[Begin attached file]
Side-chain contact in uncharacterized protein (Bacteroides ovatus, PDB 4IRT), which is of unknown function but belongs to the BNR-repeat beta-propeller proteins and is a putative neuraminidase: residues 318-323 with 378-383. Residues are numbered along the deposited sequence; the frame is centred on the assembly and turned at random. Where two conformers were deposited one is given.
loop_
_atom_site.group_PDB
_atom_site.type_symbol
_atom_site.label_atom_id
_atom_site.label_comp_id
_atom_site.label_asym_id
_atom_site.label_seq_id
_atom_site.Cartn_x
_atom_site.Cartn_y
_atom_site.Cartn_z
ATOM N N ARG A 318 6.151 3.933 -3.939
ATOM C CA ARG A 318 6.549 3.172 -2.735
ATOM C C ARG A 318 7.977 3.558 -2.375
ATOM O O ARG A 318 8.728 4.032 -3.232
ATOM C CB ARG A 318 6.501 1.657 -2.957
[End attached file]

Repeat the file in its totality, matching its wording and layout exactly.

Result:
Side-chain contact in uncharacterized protein (Bacteroides ovatus, PDB 4IRT), which is of unknown function but belongs to the BNR-repeat beta-propeller proteins and is a putative neuraminidase: residues 318-323 with 378-383. Residues are numbered along the deposited sequence; the frame is centred on the assembly and turned at random. Where two conformers were deposited one is given.
loop_
_atom_site.group_PDB
_atom_site.type_symbol
_atom_site.label_atom_id
_atom_site.label_comp_id
_atom_site.label_asym_id
_atom_site.label_seq_id
_atom_site.Cartn_x
_atom_site.Cartn_y
_atom_site.Cartn_z
ATOM N N ARG A 318 6.151 3.933 -3.939
ATOM C CA ARG A 318 6.549 3.172 -2.735
ATOM C C ARG A 318 7.977 3.558 -2.375
ATOM O O ARG A 318 8.728 4.032 -3.232
ATOM C CB ARG A 318 6.501 1.657 -2.957